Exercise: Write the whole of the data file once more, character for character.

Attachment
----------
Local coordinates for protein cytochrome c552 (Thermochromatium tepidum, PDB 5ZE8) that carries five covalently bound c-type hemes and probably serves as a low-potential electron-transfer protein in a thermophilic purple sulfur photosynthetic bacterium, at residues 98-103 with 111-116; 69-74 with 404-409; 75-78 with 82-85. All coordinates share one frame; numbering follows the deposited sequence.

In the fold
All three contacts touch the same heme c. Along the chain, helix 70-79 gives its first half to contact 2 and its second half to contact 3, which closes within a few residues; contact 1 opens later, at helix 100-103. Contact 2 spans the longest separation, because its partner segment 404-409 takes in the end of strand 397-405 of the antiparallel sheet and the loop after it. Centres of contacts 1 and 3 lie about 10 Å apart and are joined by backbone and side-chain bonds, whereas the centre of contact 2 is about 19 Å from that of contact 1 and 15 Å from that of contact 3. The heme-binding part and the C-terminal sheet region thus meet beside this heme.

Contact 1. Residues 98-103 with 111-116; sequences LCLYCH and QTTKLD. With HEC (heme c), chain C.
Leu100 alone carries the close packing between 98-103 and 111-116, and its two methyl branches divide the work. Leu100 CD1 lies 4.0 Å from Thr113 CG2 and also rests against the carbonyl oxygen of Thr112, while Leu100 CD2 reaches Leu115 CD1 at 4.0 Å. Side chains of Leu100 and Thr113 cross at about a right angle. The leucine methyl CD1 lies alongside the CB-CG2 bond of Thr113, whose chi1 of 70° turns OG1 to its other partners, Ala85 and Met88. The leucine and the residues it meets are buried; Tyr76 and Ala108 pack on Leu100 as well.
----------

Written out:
Local coordinates for protein cytochrome c552 (Thermochromatium tepidum, PDB 5ZE8) that carries five covalently bound c-type hemes and probably serves as a low-potential electron-transfer protein in a thermophilic purple sulfur photosynthetic bacterium, at residues 98-103 with 111-116; 69-74 with 404-409; 75-78 with 82-85. All coordinates share one frame; numbering follows the deposited sequence.

In the fold
All three contacts touch the same heme c. Along the chain, helix 70-79 gives its first half to contact 2 and its second half to contact 3, which closes within a few residues; contact 1 opens later, at helix 100-103. Contact 2 spans the longest separation, because its partner segment 404-409 takes in the end of strand 397-405 of the antiparallel sheet and the loop after it. Centres of contacts 1 and 3 lie about 10 Å apart and are joined by backbone and side-chain bonds, whereas the centre of contact 2 is about 19 Å from that of contact 1 and 15 Å from that of contact 3. The heme-binding part and the C-terminal sheet region thus meet beside this heme.

Contact 1. Residues 98-103 with 111-116; sequences LCLYCH and QTTKLD. With HEC (heme c), chain C.
Leu100 alone carries the close packing between 98-103 and 111-116, and its two methyl branches divide the work. Leu100 CD1 lies 4.0 Å from Thr113 CG2 and also rests against the carbonyl oxygen of Thr112, while Leu100 CD2 reaches Leu115 CD1 at 4.0 Å. Side chains of Leu100 and Thr113 cross at about a right angle. The leucine methyl CD1 lies alongside the CB-CG2 bond of Thr113, whose chi1 of 70° turns OG1 to its other partners, Ala85 and Met88. The leucine and the residues it meets are buried; Tyr76 and Ala108 pack on Leu100 as well.